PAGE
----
Protesting Precarity in South Korea: Space, Infrastructure, and the Politics of the Body

Colloquium | March 15 | 4-5:30 p.m. | 180 Doe Library

 Jennifer Jihye Chun, University of Toronto

 John Lie, UC Berkeley

 Center for Korean Studies (CKS)

Dramatic acts of resistance and solidarity are a mainstay in South Korea’s political landscape, especially for protesting workers and the broad base of union activists, students, religious leaders, progressive party members and human rights proponents that support their struggles. While labor and social movement scholars have examined the instrumental, organizational and structural factors that promote strategic forms of collective action, much less attention has been paid to the embodied, spatial and infrastructural dimensions of public protests. Why do people engage in extreme acts of protest, particularly acts that involve exceptional sacrifice and a high level of social suffering? How do extreme protest acts utilize the built environment, including the streets, the public squares, the transport systems, and the capitalist infrastructure itself, to express and carry on oppositional cultures of resistance and solidarity over time and place? This talk draws upon field research conducted over the past decade to examine how and how under what conditions public cultures of protest flourish among South Korean workers in their struggles against ongoing employment precaritization and the intensification of capitalist inequality.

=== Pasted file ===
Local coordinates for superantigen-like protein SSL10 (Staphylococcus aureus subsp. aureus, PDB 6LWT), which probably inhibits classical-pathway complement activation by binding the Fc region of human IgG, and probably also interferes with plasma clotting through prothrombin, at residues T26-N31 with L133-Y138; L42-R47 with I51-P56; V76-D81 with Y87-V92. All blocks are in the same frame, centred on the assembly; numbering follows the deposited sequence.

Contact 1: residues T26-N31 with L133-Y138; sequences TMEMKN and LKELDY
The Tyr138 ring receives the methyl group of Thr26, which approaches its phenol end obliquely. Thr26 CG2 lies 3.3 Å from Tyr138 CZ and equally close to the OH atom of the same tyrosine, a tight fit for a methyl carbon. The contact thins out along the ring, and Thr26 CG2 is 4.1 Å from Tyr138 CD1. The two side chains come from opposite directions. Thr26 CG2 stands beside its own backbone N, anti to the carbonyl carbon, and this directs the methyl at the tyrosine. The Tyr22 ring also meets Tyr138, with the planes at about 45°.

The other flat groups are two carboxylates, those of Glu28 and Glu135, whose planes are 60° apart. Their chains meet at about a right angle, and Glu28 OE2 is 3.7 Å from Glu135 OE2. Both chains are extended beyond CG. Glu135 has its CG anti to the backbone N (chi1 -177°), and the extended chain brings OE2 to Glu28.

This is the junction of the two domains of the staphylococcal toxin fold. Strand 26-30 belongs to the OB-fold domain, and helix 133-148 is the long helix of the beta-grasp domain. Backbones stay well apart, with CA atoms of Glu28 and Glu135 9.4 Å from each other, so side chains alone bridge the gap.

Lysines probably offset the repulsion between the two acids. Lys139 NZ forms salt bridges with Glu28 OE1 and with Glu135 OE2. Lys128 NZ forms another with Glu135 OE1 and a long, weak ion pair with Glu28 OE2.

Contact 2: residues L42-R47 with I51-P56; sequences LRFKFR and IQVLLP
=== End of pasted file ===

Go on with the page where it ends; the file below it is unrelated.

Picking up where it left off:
Jennifer Jihye Chun is Associate Professor in Sociology and Director of the Centre for the Study of Korea, housed at the Asian Institute in the Munk School of Global Affairs at the University of Toronto. She is the author of the award-winning book Organizing at the Margins: The Symbolic Politics of Labor in South Korea and the United States (Cornell University Press, 2009) as well as numerous book chapters and journal articles on gender, labor, migration and social movements. Currently, she holds a five-year SSHRC Insight grant entitled, “Protesting Publics in South Korea.” She is also engaged in research collaborations on immigrant women workers and care worker organizing in California and global comparative approaches to studying informal and precarious worker organizing.